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Army camp could be used as a ‘last resort’ to house refugees from Ukraine

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A Ukrainian refugee waits to cross into Poland with her daughter. Photograph: Angel Garcia/Bloomberg

A Ukrainian refugee waits to cross into Poland with her daughter. Photograph: Angel Garcia/Bloomberg

A Ukrainian refugee waits to cross into Poland with her daughter. Photograph: Angel Garcia/Bloomberg

The accommodation crisis for Ukrainian refugees may force the Government to house them at an army camp.

It comes as a group of Ukrainians was transported to a hostel on Arranmore island off Donegal.

Carol Baxter, assistant secretary-general in the Department of Children, said the risk was that officials would run out of accommodation for refugees at the end of June as one-third of the State’s contracts with hotels expire.

She revealed the possible use of Gormanston army camp in Meath was “on ice” and a “last resort” if they run out of other options.

Ms Baxter, who was addressing the Faculty of Public Health Medicine summer scientific meeting at the Royal College of Physicians in Dublin, said: “We would love to tell you we have a pipeline of accommodation.

“But at any one time we have a couple of days and sometimes only a couple of hours of supply.”

Around 32,000 Ukrainian refugees are now in the country, and while many are staying with family and friends, thousands are in serviced accommodation, hotels, guest houses, repurposed buildings, nursing homes and holiday villages.

Ms Baxter said officials were working to actively process pledges of accommodation from the public – but it was a complex matter to match people to the right setting.

It can also take time to repurpose office buildings for accommodation and ensure they were adequate for families who might also have pets.

Ms Baxter told the gathering of public health specialists that they were now heavily reliant on student accommodation but that must be vacated at the end of August. Around 33pc of contracts with hotels will expire at the end of next month and even if 20pc of these decide to “go down the tourism route”, she said the issue was “a real problem”.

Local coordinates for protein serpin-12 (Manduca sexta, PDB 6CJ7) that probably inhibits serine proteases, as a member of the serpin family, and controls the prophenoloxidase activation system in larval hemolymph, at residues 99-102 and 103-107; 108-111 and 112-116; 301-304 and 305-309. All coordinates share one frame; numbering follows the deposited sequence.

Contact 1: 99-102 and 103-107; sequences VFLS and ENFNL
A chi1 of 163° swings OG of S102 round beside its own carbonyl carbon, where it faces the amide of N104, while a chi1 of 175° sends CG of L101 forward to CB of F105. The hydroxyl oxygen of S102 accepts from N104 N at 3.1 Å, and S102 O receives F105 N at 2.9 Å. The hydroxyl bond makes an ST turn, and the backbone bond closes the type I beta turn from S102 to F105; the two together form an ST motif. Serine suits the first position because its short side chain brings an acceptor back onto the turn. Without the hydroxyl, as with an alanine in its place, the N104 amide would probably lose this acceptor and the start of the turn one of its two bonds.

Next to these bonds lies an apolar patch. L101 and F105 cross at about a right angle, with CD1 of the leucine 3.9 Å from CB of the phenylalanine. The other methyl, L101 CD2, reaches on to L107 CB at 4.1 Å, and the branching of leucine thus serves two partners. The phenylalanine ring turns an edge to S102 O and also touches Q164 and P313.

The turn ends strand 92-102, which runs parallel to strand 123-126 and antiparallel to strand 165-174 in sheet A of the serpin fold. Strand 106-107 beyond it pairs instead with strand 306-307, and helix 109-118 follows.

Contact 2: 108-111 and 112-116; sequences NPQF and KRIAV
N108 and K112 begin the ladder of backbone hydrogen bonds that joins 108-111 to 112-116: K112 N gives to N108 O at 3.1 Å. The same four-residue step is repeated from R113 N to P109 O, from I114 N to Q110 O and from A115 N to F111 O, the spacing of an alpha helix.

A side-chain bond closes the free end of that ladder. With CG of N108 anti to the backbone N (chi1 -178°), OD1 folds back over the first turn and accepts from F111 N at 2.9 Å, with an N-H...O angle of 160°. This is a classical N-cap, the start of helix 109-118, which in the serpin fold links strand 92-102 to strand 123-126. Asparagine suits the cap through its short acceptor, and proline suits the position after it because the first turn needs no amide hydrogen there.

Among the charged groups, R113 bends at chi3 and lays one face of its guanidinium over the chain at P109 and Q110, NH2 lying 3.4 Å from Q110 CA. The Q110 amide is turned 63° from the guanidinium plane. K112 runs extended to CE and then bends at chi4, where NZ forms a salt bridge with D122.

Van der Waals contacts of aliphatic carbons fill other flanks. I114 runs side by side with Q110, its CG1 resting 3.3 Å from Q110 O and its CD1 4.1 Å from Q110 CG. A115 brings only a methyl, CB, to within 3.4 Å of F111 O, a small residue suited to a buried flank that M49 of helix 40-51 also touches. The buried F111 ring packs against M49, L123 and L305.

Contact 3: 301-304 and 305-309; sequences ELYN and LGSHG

The Citywest hotel, in a suburb outside Dublin, is a central hub for processing refugees who need essentials such as PPS numbers and health assessments. But in some cases, refugees have to bed down temporarily in the centre until a place is found for them.

In other cases, they end up on camp beds in dormitory-­style community centres, operated by the civil defence or volunteers, with little access to shower facilities.

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Refugees may also have to temporarily leave a hotel if it is hosting a wedding. They can end up having to move frequently.

Ms Baxter said holiday homes may be the next available supply and some can be in a very rural setting.

People coming here now, as opposed to those who arrived earlier, may have come from the heart of the war and could have greater vulnerabilities, she added.

Dr Margaret Fitzgerald, who has worked in third-world countries and is now the HSE’s public health lead on social inclusion, told the conference that health and other key staff had been providing care and supports for Ukrainians first at Dublin Airport and now at Citywest.

At one stage 700 people a day were arriving through Dublin Airport, she said.

“The biggest challenge was the volume of people coming in,” she said, adding that several arms of the health service are involved.

She said the task of health staff was to oversee their care, which could involve supplying insulin to diabetics, ensuring cancer patients get treatment, and creating awareness around issues such as post-traumatic stress syndrome and gender ­violence.

“We want to promote resilience, not dependence and get people on their feet as much as possible.”

Some refugees had suffered war injuries or were injured on the journey.


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